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In: Acta Archaeologica
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Abstract

In the fifth century BCE, Athenians intensified the worship of non-Athenian and non-Greek deities, a fact which has resulted in massive scholarly attention (Garland 1992; Parker 1996; Neumann 2022). While the legal facet of this procedure has been extensively analysed (Parker 1996; 2011), the spatial aspect of the establishment of new cults – the ‘placemaking’ – has been mainly neglected. This article re-examines the placement of the cults of Asklepios, Bendis and Deloptes, commonly assumed to have been a healing hero and a paredros of Bendis. Based on the iconographical analysis of Piraean votive reliefs for these divinities in combination with the spatial and temporal setting of these attestations, I argue that the Athenians provided space for this first wave of officially accepted religious newcomers close to the Zea harbour. At the temenos, which is usually identified as the Asklepieion and its immediate surroundings, several originally non-Athenian cults were installed during the Peloponnesian War, making it an anchoring point for the divine new arrivals.

In: Acta Archaeologica

Abstract

In this response to the article Archaeology, Language, and the Question of Sámi Ethnogenesis by Asgeir Svestad and Bjørnar Olsen (2023), we correct major misunderstandings made by Svestad and Olsen concerning the methodology of historical linguistics and its relation to archaeology. Our comment concerns the following topics: We explain that there cannot be one ethnogenesis that could be approached by different disciplines because different disciplines are independent and meet only momentarily. We also demonstrate that continuity does not disprove migration, nor vice versa, and explain some methods of linguistic substrate studies that the authors have misunderstood. In Svestad and Olsen’s article, there are also some clearly erroneous statements that we correct in our response. In spite of our critical comments, we genuinely encourage multidisciplinary discussion and cooperation because we share the same research interest: to deepen our understanding of the human past.

In: Acta Archaeologica
Free access
In: Acta Archaeologica

Abstract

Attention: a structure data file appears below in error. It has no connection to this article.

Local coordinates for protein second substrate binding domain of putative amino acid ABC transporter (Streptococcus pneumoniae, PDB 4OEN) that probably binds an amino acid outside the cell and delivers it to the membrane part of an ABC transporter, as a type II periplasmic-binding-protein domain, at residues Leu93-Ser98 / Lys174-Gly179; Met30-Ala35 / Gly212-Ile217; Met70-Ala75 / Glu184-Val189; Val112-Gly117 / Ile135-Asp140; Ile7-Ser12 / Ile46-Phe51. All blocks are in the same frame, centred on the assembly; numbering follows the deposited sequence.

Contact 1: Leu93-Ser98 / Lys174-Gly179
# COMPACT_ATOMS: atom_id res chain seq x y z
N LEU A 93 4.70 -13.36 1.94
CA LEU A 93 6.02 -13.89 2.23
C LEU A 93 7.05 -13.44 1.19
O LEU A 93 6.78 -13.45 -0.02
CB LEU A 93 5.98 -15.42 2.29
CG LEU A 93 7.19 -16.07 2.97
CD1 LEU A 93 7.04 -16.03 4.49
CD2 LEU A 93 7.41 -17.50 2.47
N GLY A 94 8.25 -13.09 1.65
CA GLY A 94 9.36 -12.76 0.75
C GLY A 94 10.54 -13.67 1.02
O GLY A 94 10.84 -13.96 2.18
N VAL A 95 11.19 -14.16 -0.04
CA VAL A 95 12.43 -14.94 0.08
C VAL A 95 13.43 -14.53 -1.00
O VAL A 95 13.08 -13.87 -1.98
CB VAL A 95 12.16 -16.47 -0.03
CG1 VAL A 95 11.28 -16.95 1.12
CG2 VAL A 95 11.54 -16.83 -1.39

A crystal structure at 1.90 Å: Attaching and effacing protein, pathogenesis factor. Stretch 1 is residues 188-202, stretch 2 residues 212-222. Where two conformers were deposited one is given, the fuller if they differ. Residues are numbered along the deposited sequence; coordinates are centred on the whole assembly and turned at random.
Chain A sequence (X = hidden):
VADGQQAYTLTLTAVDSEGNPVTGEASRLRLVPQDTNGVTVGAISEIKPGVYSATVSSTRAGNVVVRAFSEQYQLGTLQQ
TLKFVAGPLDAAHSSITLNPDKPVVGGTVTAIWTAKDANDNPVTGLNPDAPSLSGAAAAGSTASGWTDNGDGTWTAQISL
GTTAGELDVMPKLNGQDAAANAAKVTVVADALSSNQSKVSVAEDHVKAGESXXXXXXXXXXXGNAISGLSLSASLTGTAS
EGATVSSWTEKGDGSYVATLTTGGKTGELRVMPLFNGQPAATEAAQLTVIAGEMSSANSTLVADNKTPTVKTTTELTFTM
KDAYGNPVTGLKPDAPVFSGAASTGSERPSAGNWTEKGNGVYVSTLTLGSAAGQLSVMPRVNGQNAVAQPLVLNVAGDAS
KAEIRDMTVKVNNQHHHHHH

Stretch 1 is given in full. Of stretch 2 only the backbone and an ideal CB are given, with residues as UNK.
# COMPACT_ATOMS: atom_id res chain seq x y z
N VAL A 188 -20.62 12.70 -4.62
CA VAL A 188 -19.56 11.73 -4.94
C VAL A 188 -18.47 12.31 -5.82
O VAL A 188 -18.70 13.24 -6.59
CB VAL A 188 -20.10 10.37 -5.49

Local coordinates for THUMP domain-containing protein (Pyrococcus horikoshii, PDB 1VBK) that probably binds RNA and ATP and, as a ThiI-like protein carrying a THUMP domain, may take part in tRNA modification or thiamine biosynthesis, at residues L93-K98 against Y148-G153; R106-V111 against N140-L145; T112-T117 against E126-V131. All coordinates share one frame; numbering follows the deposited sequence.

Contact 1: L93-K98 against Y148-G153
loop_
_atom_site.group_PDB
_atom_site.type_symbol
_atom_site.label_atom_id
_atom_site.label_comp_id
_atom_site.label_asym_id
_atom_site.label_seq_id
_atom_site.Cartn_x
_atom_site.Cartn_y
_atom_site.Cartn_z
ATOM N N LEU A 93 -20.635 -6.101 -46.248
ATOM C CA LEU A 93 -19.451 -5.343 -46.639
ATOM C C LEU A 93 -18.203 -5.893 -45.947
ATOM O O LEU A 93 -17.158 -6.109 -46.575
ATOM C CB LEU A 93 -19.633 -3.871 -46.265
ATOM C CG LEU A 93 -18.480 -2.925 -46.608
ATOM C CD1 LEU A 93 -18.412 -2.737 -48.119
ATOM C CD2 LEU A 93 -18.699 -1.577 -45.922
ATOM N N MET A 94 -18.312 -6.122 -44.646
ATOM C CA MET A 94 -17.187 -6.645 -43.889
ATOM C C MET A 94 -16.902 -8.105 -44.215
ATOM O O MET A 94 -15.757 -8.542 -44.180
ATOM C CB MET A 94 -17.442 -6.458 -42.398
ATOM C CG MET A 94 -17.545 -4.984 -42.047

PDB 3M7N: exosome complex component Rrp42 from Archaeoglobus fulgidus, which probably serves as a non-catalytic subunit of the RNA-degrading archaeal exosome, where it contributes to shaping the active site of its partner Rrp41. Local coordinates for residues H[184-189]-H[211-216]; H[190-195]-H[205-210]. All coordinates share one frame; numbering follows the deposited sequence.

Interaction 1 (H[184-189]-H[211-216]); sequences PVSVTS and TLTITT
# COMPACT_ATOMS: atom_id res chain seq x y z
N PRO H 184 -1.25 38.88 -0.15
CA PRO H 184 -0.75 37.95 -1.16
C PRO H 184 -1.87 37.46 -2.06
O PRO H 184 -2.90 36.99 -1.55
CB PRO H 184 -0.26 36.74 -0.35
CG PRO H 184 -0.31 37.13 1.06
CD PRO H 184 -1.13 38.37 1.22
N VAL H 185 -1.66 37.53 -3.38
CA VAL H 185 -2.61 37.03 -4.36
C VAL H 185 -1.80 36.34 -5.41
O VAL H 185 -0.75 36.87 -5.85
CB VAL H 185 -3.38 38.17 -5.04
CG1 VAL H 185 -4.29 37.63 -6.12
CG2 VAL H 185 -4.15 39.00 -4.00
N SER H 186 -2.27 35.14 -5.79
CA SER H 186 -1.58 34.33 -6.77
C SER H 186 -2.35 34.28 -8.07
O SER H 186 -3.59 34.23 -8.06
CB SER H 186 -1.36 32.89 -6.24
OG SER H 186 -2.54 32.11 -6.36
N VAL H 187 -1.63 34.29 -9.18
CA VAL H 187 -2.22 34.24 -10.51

The extent of spatial overlap between late Funnel Beaker (TRB) and early Corded Ware or ‘Single Grave’ finds has figured prominently in discussions of how the latter became established on the Jutland Peninsula after 2850 BCE. Working mainly from regional distribution maps and often framing the issue in terms of ‘territories’, decades of debate have focused not least on the question of whether elements of Corded Ware culture primarily arrived in this region with incoming migrants or whether the late TRB groups that already inhabited the region during the early 3rd millennium BCE played a central role in adopting a new tradition. Recently, the results of aDNA research have shifted the relevant questions from whether migration played a role to which role migration played, how it interacted with other factors and how both processes and outcomes varied. The task of answering these questions calls for local-scale analyses and for comparisons across cases and contexts. This article examines site locations and the more detailed location of burials, ritual structures and funerary monuments at specific sites within a 40 × 40 km large area in northern Jutland across the late TRB – early Corded Ware period transition. The results show a high degree of continuity in the location of cemeteries in the landscape, in some cases down to individual burials superposing one another, and this leads to a discussion of different scenarios that may explain the apparent correspondence across the general shift in burial customs. The results obtained in the selected area in northern Jutland are also compared with site locations in another part of the peninsula, i.e. the Horsens Fjord area in eastern-central Jutland, which has also been studied thoroughly recently and where a very different pattern is found (Madsen 2020). The article concludes by discussing the background of these two different patterns and the presumably rather different cultural processes that took place across the late TRB – early Corded Ware transition in these two areas.